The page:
I was never a problem child. I was that boy who wore all black and never said a word. My siblings were all so positive, but why couldn’t I get on that wagon? It was depression - plain and simple.
Sarah was always a positive girl, and too much if you asked me. She was the happiest out of all of us. I would always tell her it’s because she’s the youngest. She liked to give me a hard time about it too, joking that I should wear more color. She was smarter than me, happier than me, and loved life more than me. Despite the chaos that surrounded my family, Sarah knew how to embrace what she had and made the most out of it. She simply knew how to navigate life in a progressive manner.
August 8, 2003
My father begins yelling Sarah’s name over and over. I quickly rise to my feet, complete with fear. My father bursts out from his bedroom, careening for my brother’s help. My brother quickly bursts out from his room, and my father tells him to call 911.
I immediately run to my mother’s bedroom. I see her trying to wake up Sarah, but she is as still as the air. I calmly tap her as my father and brother enter the room. She didn't respond.
Silence – What is it if I were to find it? Is it some form of solitude?
August 8, 2003 – the day that forever changed my life.
On that eighth day in August, Sarah never woke up from her sleep. After everything my parents told me about the horrific nature of death, I finally witnessed it in front of me.
Beyond August 8, 2003
Sarah’s death was the end of everything. I knew that I wanted death to come to me and tell me that it’s time to go. That silence that I’ve been looking for may be the silence of death.
Not only fighting depression, losing Sarah punched me down like a car hitting a ragdoll. Life, at this point, mattered no longer. Everything that I loved to do was a chore. Motivation flew out the window, and going to school was nearly impossible. The constant thought and attempted suicide kept pouring all over me like a rain of blood.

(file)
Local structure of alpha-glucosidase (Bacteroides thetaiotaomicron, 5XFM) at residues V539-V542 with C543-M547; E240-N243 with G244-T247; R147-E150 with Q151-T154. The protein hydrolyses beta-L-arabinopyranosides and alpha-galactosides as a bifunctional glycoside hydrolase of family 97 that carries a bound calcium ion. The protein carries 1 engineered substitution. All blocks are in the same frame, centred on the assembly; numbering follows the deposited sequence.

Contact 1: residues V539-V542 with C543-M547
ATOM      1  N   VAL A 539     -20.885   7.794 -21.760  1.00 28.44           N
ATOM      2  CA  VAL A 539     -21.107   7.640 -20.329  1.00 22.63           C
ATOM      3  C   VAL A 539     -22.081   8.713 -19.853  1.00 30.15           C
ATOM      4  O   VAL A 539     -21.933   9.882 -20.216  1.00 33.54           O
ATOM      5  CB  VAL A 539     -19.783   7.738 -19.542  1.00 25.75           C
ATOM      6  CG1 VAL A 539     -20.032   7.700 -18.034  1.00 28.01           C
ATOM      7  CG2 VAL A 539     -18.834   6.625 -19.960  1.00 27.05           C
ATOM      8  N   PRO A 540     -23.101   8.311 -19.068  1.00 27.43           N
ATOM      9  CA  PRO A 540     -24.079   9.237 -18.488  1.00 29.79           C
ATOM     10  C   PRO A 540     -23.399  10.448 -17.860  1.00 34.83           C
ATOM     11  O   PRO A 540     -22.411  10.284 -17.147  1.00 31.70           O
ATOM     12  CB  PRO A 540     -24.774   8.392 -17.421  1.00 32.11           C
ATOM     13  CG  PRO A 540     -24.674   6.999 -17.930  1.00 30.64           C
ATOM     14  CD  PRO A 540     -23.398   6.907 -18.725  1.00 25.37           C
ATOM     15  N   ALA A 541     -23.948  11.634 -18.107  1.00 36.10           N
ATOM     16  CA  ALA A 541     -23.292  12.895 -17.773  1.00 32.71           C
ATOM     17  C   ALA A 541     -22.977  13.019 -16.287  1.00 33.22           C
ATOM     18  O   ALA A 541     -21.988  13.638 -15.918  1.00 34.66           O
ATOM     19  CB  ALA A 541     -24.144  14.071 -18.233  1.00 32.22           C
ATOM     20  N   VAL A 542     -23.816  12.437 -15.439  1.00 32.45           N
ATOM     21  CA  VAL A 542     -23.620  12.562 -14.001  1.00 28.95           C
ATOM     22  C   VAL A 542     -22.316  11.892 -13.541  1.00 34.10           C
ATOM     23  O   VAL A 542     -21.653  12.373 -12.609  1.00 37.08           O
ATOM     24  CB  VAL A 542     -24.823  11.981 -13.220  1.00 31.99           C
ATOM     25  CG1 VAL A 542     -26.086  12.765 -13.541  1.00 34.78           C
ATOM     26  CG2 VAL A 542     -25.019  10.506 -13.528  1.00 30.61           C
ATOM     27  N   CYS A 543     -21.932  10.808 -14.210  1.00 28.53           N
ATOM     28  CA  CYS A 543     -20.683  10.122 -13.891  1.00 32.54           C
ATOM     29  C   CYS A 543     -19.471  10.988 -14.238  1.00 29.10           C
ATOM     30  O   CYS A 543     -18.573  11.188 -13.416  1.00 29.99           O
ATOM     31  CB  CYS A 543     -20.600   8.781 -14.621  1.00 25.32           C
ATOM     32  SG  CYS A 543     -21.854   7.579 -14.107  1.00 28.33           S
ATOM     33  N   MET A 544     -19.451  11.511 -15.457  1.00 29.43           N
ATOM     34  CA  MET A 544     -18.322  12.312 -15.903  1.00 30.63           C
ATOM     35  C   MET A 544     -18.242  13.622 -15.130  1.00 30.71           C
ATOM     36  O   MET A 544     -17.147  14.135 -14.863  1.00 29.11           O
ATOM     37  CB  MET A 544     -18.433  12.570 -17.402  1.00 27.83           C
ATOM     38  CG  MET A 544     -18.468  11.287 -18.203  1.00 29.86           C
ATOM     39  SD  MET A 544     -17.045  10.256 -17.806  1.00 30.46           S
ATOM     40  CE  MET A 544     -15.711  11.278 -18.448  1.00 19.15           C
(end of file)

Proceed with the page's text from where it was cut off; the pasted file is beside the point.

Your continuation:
How does one cope with death? I really don’t know… But one thing is certain - time. The notion of time healing all wounds is a phrase I’ve come to appreciate. The chaos that surrounds me still do what they do best, but time adds a layer to my skin. It still hurts, but it's inevitable. Things get tough, but I'm still going.
Every January 28th, of Every Year
Every year on Sarah's birthday, I would write a letter and read it at her grave. Doing this helps me accept her death, as I would pretend she is there as I read the letter. It’s like having a reunion and catching up with her. Every year I’d sit at her grave, and I talk. And I learn more about myself each year. That is proof that Sarah is there for me in spirit. Her death hurts to this day, but talking to her grave is therapeutic.
Coping with Death
Letting the chaos surround me, and looking beyond the trail of blood - I realized there are good memories hidden within the past. Taking my mother's advice and living how Sarah would has given me a brighter look on life. My passion for writing has evolved throughout the years, and meeting new people has been far easier than expected. I survived school, learning to embrace life in a progressive manner. As for this silence - Do I still want to find it? Yes, but it could wait a little longer.
Sarah Pech. January 28th 1991-August 8, 2003.